From 1926 to 1937, data from Kansas City Public Service Co. reports showed a gradual migration from streetcar users to motor bus users. By 1937, the number of motor bus revenue passengers made up 20% of all ridership.
The introduction of motor buses was accompanied by automobiles, too, and Kansas City was no stranger to the Model T.
Many think of the Model T and think of Detroit, or the nearby suburb of Dearborn where the primary factory was built, Worley said.
“And that’s true, but they also produced it in 1908 in Kansas City,” Worley said. “Kansas City was the other Ford manufacturing plant — the only other Ford manufacturing in the entire United States at that time.”
Unlike the motor bus, automobiles were privately owned and not controlled by bigger companies, like the Kansas City Public Service Co., so only wealthy people could afford cars in the beginning.
The automobile takeover was a slow process, Worley said, since not many people could afford them early on. Initially, they didn’t pose an immediate threat to public transit.
Still, it was estimated that the 80% of people using mass transit to enter downtown dwindled to 50% by 1939, according to “A Splendid Ride.”
In 1937, the trolley bus was introduced, which was a hybrid between the streetcar and motor bus. The first year data was available for trolley ridership was in 1940 with reports of 9,724,027 trolley bus revenue passengers carried, making up 15% of the total riders for the year.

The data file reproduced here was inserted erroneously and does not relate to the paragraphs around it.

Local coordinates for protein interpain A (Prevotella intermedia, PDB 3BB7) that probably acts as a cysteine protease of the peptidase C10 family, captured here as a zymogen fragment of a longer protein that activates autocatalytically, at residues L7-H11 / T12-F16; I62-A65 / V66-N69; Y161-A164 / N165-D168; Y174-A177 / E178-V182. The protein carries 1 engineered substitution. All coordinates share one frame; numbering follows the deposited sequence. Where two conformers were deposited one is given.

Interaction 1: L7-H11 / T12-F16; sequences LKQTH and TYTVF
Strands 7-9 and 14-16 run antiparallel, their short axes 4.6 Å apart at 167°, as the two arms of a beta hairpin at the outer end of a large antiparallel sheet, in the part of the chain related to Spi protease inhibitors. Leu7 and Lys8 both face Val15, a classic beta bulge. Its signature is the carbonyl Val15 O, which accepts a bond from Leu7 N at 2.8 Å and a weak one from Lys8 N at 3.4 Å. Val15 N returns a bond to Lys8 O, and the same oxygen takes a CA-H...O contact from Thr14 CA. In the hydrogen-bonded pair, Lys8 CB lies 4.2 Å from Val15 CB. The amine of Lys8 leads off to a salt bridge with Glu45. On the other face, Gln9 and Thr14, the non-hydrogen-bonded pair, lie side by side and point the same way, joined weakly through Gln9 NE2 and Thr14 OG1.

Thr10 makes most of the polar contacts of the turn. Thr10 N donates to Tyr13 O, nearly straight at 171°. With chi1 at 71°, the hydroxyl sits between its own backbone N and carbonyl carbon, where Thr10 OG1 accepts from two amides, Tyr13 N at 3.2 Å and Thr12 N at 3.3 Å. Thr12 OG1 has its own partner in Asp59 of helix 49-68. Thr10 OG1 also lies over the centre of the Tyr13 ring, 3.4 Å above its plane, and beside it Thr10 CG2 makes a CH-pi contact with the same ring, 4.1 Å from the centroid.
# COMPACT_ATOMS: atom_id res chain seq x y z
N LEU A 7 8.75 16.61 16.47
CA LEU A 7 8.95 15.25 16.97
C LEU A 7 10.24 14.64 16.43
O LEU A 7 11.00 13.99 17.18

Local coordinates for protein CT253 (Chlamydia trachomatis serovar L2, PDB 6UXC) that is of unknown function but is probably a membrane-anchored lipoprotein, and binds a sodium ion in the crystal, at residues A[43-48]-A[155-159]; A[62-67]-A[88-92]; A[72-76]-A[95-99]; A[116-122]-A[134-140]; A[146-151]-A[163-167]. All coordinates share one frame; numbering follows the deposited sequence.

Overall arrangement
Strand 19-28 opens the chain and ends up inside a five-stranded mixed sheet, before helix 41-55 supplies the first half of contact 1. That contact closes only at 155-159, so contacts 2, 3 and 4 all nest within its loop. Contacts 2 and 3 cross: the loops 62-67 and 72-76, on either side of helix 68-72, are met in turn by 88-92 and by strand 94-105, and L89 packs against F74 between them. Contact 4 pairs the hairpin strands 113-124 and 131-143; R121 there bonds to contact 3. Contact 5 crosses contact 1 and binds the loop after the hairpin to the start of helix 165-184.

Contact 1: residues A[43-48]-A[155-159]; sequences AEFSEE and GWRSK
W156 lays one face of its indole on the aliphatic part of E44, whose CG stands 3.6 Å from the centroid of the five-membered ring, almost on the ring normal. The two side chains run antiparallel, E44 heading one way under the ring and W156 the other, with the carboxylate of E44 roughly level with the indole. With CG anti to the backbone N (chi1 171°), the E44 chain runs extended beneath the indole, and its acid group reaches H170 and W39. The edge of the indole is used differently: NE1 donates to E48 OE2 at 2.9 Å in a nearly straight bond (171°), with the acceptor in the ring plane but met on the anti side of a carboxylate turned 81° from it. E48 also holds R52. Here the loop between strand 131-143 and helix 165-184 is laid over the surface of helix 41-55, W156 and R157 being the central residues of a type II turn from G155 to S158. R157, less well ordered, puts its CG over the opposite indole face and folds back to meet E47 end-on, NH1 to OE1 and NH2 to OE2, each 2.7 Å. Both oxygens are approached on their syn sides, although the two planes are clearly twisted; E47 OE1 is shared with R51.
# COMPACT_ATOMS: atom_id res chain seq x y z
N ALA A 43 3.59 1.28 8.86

Reports for 1938 and 1939 were not available, but it still only took three years for trolley bus ridership to reach 15%. In comparison, the motor bus did not reach at least 15% until its 11th year of service.
Overall ridership of public transportation was beginning to make a comeback following dips in ridership during the Great Depression.
Streetcar ridership rebounded slightly in the 1940s with World War II. Gasoline was rationed, so the electrified streetcars were unaffected. Meanwhile, both cars and buses required gasoline to run.
The comeback still wasn’t enough to save the streetcars. A variety of factors including the growing prevalence of automobiles, construction of new highways and the migration of people to the suburbs ultimately brought an end of the streetcar.
In August 1955, the board members of the Kansas City Public Service Co. unanimously voted to sell all 144 street cars, according to an article from the Kansas City Times from Aug. 13, 1955.
The company was negotiating sales for streetcars to be used in a “European city with a rail system of the same gauge as in Kansas City.” All of the trolley wires and other equipment would also be sold.